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The P85D battery

Discussion in 'Model S: Battery & Charging' started by Olle, Oct 16, 2014.

  1. Olle

    Olle Member

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    Since the P85D has more power than the P85 I am wondering if it has its own battery.

    Especially since a lot of people have been saying that the P85 power is battery limited I am now confused. I read that people have gotten up to 363 kW. If the battery power is limited, how can the P85D get 515 kW from a battery limited at lets say 363kW?

    Actually two questions come to mind:
    1. Does P85D have a more powerful battery or the same as the current cars use? Wasn't it power limited then??
    2. Does it have a front HV outlet or do the D cars have a cable in the actual car running from the rear HV outlet to the front DU?
     
  2. Johan

    Johan Took a TSLA bear test. Came back negative.

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    It's good that you made a new thread about this subject. I have the same questions but unfortunately not the answers. Keep in mind that even during full discharge the battery is only operating at 3.76C in a P85 which really isn't that much. At 515 kW in a P85D it would be 6C which isn't unreasonable at all, at least in shorter bursts.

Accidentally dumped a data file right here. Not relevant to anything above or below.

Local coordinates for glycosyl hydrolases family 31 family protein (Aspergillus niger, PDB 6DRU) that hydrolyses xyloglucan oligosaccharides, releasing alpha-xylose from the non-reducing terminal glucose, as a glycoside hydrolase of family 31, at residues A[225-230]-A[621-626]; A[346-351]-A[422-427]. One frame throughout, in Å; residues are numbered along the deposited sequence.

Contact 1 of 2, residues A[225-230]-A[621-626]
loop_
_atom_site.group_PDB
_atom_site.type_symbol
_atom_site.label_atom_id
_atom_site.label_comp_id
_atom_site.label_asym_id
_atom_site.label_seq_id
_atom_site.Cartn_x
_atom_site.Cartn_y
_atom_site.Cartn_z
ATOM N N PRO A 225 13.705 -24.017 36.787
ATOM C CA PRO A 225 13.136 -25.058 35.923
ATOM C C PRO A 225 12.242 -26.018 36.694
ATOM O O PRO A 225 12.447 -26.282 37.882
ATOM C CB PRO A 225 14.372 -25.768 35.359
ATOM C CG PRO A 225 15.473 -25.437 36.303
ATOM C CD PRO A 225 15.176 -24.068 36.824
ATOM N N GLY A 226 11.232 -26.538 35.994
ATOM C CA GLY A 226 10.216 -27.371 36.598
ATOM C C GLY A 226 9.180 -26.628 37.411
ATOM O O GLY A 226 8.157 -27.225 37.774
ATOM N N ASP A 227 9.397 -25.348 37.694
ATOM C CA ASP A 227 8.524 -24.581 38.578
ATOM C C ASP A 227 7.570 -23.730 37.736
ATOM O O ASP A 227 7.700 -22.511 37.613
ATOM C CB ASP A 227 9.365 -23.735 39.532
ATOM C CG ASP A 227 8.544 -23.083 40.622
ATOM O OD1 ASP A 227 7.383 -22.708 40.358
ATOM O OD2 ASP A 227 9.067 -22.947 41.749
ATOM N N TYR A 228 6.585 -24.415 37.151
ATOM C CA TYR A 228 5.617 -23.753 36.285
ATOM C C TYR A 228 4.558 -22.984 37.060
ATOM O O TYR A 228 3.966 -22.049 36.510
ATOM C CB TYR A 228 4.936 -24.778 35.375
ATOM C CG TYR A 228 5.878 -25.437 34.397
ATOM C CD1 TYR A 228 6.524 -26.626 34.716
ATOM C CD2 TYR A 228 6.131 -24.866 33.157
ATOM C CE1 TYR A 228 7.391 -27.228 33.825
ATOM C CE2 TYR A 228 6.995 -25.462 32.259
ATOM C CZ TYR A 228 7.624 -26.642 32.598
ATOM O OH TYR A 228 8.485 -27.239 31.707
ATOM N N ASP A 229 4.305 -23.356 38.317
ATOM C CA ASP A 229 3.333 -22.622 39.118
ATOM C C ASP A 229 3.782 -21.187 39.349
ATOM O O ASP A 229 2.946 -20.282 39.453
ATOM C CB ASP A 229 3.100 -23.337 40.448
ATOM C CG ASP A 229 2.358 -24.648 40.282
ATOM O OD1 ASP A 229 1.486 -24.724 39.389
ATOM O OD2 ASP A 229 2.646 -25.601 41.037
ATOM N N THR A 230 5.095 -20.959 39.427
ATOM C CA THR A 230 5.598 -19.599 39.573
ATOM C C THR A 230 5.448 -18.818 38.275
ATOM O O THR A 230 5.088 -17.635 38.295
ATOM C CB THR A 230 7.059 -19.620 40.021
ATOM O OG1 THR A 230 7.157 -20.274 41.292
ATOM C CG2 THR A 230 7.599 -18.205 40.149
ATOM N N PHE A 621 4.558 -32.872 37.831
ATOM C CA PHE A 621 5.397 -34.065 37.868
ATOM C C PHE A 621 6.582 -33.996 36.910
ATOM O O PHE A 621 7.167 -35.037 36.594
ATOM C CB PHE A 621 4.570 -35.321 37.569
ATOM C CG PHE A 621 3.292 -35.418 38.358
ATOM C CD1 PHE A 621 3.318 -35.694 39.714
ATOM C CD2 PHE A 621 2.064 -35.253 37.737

I'm guessing there is a direct front high voltage connection between battery and front motor. But we won't know for sure until Tesla tells us or someone takes a look!
     
  3. Saghost

    Saghost Active Member

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    I'm assuming they have a new battery pack. The discharge rate for 515 kW isn't terribly high for lithium cells (though higher than any other Tesla car,) but there are a bunch of other parts in the battery pack that are sized by power output, too, and would probably have to be changed to allow more current.

    We won't know until they tell us or we get pictures of a car's innards, but I would bet heavily on a cable to the front of the car. The modules are all wired in series, so the only place you can get the full 400V is at the end of the series stack where the current connection plugs are. That means they'd effectively have to run a cable from the back of the car to the front either way, you're just choosing between running the wires in the battery pack or outside of the pack in the car.

    For safety reasons, Tesla has to but a contactor across each connection that leaves the battery assembly, so they'd have to have extra parts if they made a separate set of connectors.
    Walter
     
  4. Olle

    Olle Member